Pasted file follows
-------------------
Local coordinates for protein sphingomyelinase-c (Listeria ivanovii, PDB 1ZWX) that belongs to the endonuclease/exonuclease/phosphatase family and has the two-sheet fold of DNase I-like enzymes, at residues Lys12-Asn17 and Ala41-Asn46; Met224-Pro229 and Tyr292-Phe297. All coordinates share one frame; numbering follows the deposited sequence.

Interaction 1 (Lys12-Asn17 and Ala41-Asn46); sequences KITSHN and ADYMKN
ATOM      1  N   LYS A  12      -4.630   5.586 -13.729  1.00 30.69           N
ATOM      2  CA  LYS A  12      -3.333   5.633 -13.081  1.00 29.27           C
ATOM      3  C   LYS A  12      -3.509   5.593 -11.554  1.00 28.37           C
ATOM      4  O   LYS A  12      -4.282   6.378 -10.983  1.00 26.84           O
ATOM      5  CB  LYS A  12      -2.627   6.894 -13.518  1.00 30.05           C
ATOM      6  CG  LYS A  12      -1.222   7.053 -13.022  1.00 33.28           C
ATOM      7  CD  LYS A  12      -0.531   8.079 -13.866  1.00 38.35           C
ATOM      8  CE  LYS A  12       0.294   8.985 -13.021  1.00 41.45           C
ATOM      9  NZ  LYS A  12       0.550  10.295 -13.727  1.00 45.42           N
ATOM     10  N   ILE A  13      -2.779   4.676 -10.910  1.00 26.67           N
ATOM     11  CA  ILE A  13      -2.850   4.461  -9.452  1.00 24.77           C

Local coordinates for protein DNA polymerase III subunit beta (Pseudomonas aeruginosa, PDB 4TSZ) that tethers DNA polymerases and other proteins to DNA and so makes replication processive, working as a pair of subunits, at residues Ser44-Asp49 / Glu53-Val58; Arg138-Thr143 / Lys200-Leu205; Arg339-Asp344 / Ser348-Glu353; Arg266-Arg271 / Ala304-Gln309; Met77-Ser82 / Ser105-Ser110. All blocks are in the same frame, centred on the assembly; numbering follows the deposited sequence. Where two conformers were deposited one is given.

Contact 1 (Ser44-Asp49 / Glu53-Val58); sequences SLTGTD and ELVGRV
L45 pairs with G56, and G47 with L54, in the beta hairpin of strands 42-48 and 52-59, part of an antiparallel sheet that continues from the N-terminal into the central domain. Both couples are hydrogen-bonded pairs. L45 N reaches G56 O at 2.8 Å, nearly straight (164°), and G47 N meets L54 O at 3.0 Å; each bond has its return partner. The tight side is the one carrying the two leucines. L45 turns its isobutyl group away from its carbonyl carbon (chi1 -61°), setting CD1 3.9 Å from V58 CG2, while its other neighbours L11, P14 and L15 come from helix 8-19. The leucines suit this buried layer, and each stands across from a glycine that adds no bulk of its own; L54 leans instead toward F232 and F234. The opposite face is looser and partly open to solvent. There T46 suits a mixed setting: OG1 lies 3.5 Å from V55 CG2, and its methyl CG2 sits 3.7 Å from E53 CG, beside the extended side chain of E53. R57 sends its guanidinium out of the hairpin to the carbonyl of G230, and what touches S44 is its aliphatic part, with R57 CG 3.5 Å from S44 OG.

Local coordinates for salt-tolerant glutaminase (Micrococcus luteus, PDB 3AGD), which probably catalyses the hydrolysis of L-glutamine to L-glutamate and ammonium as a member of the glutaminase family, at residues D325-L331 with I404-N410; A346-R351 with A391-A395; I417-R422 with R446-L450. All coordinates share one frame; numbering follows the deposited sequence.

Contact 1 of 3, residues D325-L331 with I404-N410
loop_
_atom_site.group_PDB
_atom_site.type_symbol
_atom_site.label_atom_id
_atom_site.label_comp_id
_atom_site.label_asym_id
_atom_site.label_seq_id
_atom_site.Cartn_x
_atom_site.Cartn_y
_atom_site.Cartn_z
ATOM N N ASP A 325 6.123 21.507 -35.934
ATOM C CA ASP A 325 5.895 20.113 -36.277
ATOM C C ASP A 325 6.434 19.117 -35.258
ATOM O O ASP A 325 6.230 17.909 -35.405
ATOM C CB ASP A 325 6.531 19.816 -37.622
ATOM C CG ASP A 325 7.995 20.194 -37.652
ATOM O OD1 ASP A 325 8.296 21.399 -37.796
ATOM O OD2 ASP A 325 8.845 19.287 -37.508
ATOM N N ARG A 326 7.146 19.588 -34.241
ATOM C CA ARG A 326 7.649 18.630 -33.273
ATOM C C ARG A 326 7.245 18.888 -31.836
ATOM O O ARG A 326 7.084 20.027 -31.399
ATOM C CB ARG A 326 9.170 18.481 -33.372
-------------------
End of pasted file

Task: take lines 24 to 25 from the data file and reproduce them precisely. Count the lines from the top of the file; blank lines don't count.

_atom_site.label_asym_id
_atom_site.label_seq_id